Archive for December 13th, 2005
A thread on one of the forums I read has given me pause for thought: a major outpouring of empathy and care for a member who has just undergone surgery and needed to talk about other issues. Being on holiday myself has given me more time to think about how all this relates to me, and this entry is adapted from my reply.
I do understand some of what our friend is going through, thanks to a job I had 10 years ago with stupid hours and deadline pressure that was totally unsustainable. It made me physically ill and (in retrospect) mentally too – I was lucky that the physical symptoms made me resign and get out before the mental stress made me do something I might regret.
So I hardened my attitude, yet it started happening again at the next job (contract work), so I became even more careful in choosing what I did. That has limited my prospects, because the pressure on businesses means they want “self-starters” with a “go anywhere, do anything, at any time” attitude, who will take whatever they throw at you without complaint. In short, I’ve found that the only way to keep my sanity is to say No to such demands. I can’t do it all, but I can do some things well on an ongoing basis. My current employer thinks I have an uncooperative attitude, and this is why.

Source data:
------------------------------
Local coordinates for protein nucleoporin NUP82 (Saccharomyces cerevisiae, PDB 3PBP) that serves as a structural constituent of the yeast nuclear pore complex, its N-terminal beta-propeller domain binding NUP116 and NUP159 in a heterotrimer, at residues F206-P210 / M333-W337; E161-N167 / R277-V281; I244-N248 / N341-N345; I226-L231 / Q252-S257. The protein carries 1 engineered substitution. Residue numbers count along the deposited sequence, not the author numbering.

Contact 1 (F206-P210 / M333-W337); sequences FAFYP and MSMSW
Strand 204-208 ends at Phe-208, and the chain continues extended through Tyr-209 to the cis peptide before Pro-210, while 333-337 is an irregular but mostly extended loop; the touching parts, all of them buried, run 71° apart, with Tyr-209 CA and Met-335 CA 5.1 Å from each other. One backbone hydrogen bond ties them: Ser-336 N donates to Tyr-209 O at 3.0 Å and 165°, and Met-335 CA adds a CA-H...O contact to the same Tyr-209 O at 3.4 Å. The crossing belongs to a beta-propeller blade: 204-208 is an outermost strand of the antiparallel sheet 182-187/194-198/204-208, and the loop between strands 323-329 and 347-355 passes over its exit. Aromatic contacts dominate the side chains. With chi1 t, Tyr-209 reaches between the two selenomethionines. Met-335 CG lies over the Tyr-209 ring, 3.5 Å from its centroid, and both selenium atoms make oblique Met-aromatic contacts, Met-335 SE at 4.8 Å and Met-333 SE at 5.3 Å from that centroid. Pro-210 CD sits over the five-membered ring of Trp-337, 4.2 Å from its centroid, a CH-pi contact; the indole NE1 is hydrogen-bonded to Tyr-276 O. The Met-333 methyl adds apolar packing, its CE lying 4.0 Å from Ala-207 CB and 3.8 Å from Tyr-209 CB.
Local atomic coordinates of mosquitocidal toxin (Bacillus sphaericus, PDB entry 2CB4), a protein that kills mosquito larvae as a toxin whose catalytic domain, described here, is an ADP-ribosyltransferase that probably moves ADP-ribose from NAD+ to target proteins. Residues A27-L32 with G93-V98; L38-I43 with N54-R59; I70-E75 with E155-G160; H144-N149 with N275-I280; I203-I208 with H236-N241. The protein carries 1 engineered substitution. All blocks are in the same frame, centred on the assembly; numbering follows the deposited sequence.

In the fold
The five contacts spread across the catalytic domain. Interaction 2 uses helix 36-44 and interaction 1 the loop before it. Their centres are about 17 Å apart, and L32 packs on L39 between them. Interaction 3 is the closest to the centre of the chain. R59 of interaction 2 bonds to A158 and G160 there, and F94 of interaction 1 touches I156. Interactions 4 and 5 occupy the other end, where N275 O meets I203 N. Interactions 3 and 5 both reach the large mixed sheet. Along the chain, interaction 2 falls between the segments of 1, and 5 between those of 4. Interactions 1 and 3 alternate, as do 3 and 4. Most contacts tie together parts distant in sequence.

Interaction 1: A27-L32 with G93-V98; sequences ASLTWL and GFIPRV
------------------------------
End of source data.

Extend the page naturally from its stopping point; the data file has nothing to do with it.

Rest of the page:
The thing is… the hardening of attitudes towards employers can extend into other areas of your life too, if you are not careful. Most of the time, people only ever talk to me if they want something from me. I do technical support for a living, with constant demands for me to analyze things and answer questions, and I live in a country (Ireland) where the common greeting is “how are you”. You are supposed to answer “grand”: don’t try giving an honest answer to that question, because you soon find that it’s just a stock phrase, and they actually don’t want to know.
In short, I suspect that pulling myself through came at the expense of empathy. Since it was confirmed that others don’t care about me, why should I care about them? I’ve had to work at keeping an open mind towards other people and their feelings – not always successfully. All I mean by this is: you can stop yourself getting hurt if you stop caring, but there’s a cost attached to that. There’s nowhere to draw a straight line between an “open” and “closed” attitude – it’s a constant balancing act on a crooked beam with cracks in it. It keeps you on your toes, but it’s well worth the effort in the long run. In My Humble Opinion, of course.